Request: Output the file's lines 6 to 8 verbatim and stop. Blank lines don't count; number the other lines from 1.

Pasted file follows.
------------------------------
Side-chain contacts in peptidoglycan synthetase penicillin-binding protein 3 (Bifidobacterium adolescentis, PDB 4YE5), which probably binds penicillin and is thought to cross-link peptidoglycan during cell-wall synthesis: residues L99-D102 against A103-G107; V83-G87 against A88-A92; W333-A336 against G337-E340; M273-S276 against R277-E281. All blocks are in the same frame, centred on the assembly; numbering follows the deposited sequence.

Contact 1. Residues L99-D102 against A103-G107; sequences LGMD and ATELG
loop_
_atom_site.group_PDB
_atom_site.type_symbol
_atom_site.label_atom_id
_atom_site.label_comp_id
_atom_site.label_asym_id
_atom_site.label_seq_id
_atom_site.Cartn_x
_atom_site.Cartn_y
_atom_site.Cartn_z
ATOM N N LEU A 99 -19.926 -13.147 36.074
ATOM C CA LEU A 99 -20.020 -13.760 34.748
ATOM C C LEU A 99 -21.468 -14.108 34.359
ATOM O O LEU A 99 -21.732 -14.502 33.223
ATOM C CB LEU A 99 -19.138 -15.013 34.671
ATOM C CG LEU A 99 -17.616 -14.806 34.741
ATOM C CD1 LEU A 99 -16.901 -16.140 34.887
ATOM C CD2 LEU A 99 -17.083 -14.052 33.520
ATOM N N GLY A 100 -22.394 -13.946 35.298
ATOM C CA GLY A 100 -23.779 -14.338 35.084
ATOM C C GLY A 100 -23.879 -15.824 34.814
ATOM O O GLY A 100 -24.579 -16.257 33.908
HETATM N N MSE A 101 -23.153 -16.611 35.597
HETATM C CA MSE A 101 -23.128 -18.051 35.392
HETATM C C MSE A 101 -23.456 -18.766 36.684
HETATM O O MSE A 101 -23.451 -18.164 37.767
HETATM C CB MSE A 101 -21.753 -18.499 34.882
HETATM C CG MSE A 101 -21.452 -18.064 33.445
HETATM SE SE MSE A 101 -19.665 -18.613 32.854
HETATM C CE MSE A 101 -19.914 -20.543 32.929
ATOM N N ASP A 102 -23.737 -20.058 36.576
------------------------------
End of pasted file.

_atom_site.label_atom_id
_atom_site.label_comp_id
_atom_site.label_asym_id